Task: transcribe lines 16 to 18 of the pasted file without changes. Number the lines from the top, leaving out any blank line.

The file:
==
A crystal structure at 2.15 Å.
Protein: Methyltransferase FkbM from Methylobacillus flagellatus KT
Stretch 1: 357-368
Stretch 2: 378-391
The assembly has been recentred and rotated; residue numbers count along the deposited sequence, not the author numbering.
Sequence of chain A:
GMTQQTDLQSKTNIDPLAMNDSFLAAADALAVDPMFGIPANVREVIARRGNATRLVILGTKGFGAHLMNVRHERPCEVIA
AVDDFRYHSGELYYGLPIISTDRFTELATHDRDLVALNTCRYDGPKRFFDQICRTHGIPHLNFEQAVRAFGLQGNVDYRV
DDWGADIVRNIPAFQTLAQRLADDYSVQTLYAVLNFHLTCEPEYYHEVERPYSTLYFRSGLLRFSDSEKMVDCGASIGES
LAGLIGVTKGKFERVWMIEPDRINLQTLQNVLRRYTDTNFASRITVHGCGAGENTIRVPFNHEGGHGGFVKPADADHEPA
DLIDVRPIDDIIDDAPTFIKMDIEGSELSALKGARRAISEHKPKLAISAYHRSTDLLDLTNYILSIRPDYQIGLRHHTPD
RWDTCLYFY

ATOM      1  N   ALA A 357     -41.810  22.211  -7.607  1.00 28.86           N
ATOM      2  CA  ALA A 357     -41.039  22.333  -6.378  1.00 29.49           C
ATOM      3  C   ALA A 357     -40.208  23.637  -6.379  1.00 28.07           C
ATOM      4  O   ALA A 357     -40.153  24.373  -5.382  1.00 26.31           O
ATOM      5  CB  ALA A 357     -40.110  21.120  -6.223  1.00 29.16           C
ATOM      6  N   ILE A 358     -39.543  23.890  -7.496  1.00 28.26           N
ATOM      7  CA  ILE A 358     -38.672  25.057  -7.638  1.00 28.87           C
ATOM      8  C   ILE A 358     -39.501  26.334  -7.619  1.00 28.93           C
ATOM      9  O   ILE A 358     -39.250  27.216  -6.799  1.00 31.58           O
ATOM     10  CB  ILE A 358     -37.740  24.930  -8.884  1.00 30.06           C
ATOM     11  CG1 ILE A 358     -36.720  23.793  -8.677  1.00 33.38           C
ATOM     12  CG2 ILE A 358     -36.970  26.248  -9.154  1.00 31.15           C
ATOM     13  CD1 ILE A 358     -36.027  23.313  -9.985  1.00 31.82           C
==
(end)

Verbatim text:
ATOM      4  O   ALA A 357     -40.153  24.373  -5.382  1.00 26.31           O
ATOM      5  CB  ALA A 357     -40.110  21.120  -6.223  1.00 29.16           C
ATOM      6  N   ILE A 358     -39.543  23.890  -7.496  1.00 28.26           N